Regarding your comments (especially the one about students being exposed to poetry for perhaps the first time): I sometimes think that love of poetry is perhaps something that we are born with. I am not suggesting that people who love poetry are different from, or better than, other people -- far from it -- but there may be an innate disposition towards it. Just as some people are musically inclined, artistically inclined, or athletically inclined. Of course, some sort of early exposure to it is required -- which you, as a teacher, provide.

Thank you very much for stopping by again. I always appreciate hearing from you.

Stephen Pentz said...

Fred: yes, I know what you mean. I feel that the best response may be "I know it when I see it." Frost's definition is a good one, as is another of his definitions (which I know that you are familiar with): poetry "begins in delight . . . and ends in a clarification of life -- not necessarily a great clarification, such as sects and cults are founded on, but in a momentary stay against confusion." That seems right to me.

As always, it's good to hear from you. Thank you very much for visiting again.

Bob said...

"light lie the dust for aye."

It's interesting that gravestone inscriptions are among the most culturally conserved literary artifacts one can find.

The request that the earth rest lightly on the deceased is one of the most common inscriptional formulae on ancient Greek and Roman gravestones. The Latin formula is "sit tibi terra levis," often abbreviated in ancient inscriptions as s.t.t.l.

A bit more is here:


Stephen Pentz said...

Bob: thank you very much for sharing that information, which I wasn't aware of. It adds greatly to my appreciation of the Beaumont/Fletcher poem and Bullen's translation -- as well as of any poems that I may come across in the future with that image.

Thanks for stopping by again.

Eamonn said...

Dear Stephen,

I'm catching up with you on a fine London summer morning ... another lovely post. Thank you.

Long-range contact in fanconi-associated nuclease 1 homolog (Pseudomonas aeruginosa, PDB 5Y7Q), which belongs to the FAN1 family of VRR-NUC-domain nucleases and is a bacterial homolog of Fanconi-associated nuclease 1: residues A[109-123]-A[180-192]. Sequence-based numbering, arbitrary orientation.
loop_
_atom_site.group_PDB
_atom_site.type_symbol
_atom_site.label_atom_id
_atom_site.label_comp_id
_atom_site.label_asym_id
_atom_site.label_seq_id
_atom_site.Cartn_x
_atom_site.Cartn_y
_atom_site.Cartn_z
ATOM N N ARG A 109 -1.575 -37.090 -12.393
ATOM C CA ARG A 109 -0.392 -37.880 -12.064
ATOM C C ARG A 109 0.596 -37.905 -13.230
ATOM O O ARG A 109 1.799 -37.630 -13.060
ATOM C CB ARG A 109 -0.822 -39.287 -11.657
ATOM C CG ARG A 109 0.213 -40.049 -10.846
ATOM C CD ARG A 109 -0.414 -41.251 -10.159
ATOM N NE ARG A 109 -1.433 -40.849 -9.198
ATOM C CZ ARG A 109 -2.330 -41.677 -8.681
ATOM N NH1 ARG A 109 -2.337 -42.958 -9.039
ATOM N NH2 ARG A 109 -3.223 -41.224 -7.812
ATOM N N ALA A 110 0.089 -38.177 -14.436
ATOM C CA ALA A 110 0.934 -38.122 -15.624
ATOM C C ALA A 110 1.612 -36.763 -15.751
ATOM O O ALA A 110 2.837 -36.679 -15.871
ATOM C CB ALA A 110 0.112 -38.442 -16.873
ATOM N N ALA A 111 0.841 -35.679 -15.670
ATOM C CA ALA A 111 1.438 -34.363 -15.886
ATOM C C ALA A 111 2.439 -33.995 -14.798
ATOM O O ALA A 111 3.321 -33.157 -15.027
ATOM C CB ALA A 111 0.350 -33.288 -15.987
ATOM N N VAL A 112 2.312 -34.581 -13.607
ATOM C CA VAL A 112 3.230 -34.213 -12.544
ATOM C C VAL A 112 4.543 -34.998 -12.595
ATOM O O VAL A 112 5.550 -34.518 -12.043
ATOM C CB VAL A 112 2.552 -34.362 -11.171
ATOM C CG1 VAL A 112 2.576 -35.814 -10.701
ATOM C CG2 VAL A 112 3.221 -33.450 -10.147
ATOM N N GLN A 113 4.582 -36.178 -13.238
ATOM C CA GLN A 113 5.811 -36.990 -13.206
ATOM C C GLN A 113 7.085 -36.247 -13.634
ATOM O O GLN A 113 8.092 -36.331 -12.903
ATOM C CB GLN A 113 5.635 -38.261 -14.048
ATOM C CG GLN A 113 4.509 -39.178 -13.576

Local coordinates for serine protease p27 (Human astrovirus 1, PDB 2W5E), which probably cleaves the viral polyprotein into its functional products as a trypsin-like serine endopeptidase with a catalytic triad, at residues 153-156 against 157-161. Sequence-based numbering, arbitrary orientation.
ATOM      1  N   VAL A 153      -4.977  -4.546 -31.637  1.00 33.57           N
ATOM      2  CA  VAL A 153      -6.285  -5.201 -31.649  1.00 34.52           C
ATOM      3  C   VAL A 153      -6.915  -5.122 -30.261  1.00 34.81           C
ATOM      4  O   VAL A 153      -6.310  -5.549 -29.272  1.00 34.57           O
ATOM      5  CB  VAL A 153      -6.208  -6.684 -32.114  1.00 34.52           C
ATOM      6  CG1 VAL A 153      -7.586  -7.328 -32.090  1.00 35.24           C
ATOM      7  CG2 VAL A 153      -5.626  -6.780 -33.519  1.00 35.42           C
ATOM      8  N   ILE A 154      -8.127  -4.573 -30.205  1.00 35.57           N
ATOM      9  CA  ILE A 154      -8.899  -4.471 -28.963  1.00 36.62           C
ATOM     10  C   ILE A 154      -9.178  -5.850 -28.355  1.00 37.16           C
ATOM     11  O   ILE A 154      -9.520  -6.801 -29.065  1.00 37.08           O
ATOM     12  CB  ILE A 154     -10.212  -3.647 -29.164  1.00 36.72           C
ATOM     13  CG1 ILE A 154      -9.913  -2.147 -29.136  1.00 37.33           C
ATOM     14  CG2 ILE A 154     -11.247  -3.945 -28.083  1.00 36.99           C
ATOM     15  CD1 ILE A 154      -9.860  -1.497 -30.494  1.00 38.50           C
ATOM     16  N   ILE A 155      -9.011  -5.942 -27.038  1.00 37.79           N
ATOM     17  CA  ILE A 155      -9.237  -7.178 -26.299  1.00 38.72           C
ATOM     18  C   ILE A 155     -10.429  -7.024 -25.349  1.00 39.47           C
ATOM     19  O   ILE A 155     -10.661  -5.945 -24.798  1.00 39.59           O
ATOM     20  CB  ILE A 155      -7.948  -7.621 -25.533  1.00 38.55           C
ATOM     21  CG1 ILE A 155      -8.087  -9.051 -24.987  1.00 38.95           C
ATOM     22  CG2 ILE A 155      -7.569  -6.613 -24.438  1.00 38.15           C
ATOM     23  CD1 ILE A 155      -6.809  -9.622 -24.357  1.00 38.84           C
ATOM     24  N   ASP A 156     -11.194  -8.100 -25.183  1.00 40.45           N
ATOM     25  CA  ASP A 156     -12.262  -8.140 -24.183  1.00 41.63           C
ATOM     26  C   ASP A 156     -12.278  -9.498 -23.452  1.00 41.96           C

I'm always delighted to see a poem that I know has been set to music. This time "Lay a Garland" by Robert Pearsall (1795 - 1856) who adapted the words and set this:


This weekend the choir I sing with will be performing, among other things, a set of six Emily Dickinson poems set by a contemporary Belgian composer called Raymond Schroyens. I'd never come across his music before; it is really lovely music. The final setting is of "I Died For Beauty" which I guess you probably know:

I died for beauty, but was scarce
Adjusted in the tomb,
When one who died for truth was lain
In an adjoining room.

He questioned softly why I failed?
"For beauty," I replied.
"And I for truth - the two are one;
We brethren are," he said.

And so, as kinsmen met a-night,
We talked between the rooms,
Until the moss had reached our lips,
And covered up our names.

I love the slightly jarring quality of the final non-rhyme. It brings us up short ... It's a great setting by Schroyens (sadly never recorded), and leaves me with goosebumps every time ...

I too was struck with the line that you chose for the title of this blog entry: "The ghost dogs in the vanishing gardens" ... I've recently been collating my late parents' photographs and scrutinising innumerable box brownie negatives and seeing the ghost dogs in them ...

All good wishes


Stephen Pentz said...

Eamonn: it's great to have you stop by again -- I've missed hearing from you.

You are always a fine source for poems that have been put to song settings! As usual (due to my ignorance of the form), I wasn't aware of the setting for "Lay a Garden." I will track it down. I hadn't heard of Raymond Schroyens either: although his Dickinson setting is not recorded, I will search out some of his other works. A quick search tells me that he turns 80 this year, so I'm certain he has a substantial body of work.

Yes, "the ghost dogs in the vanishing gardens" is very nice, isn't it? I suppose that negatives are nearly a thing of the past, aren't they?

As ever, thank you for the visit.